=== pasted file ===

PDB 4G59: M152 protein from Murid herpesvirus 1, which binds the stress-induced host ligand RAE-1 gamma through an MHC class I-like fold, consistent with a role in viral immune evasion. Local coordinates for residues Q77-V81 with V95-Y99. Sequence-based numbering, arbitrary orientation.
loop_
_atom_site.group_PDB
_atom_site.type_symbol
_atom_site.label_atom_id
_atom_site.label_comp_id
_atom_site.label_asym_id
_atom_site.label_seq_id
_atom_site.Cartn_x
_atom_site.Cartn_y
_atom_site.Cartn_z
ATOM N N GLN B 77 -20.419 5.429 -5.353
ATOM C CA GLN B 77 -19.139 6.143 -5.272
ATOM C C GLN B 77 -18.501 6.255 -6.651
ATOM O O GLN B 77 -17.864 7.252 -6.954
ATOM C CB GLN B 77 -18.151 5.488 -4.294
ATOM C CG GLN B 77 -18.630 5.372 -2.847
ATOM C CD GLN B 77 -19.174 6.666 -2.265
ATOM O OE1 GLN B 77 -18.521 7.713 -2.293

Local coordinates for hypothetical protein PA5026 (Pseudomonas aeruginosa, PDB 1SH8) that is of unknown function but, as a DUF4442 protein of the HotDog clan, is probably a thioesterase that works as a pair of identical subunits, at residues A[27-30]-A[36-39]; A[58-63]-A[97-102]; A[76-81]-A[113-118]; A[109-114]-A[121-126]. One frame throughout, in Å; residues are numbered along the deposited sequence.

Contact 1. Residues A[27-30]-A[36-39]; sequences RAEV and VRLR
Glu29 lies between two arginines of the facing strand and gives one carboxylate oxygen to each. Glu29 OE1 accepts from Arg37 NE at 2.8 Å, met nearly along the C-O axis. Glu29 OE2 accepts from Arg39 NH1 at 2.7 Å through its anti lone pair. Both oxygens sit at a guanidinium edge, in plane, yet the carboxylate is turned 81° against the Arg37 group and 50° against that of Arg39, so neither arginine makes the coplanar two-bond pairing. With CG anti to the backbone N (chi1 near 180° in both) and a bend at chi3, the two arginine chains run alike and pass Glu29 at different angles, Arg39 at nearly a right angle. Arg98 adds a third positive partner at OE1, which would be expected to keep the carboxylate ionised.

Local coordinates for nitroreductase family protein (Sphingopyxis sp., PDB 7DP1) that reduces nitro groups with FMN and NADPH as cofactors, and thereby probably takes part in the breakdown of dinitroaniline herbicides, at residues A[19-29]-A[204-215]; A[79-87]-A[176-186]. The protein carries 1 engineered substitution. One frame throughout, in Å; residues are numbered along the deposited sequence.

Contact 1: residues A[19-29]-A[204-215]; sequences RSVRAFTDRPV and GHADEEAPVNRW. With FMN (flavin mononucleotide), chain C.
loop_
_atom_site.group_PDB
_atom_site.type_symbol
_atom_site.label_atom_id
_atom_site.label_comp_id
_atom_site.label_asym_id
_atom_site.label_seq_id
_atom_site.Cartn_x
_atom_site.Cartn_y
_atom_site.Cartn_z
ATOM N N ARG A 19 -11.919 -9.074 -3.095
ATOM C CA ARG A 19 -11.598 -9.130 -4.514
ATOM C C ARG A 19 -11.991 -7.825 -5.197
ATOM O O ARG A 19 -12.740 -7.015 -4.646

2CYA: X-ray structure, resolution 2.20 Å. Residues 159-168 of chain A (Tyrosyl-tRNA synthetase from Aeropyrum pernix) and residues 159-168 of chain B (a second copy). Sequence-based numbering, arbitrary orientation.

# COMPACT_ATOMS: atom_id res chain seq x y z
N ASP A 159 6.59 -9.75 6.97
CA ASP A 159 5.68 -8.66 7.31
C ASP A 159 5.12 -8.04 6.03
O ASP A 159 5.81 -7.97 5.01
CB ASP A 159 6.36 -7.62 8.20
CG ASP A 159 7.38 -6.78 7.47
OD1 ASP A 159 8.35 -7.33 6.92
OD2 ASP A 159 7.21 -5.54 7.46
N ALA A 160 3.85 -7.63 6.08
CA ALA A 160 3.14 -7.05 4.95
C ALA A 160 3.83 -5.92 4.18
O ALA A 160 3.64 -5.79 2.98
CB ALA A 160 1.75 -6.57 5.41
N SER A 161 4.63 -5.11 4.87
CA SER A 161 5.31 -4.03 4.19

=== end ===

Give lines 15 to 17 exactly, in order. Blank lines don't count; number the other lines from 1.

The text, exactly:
ATOM O O GLN B 77 -17.864 7.252 -6.954
ATOM C CB GLN B 77 -18.151 5.488 -4.294
ATOM C CG GLN B 77 -18.630 5.372 -2.847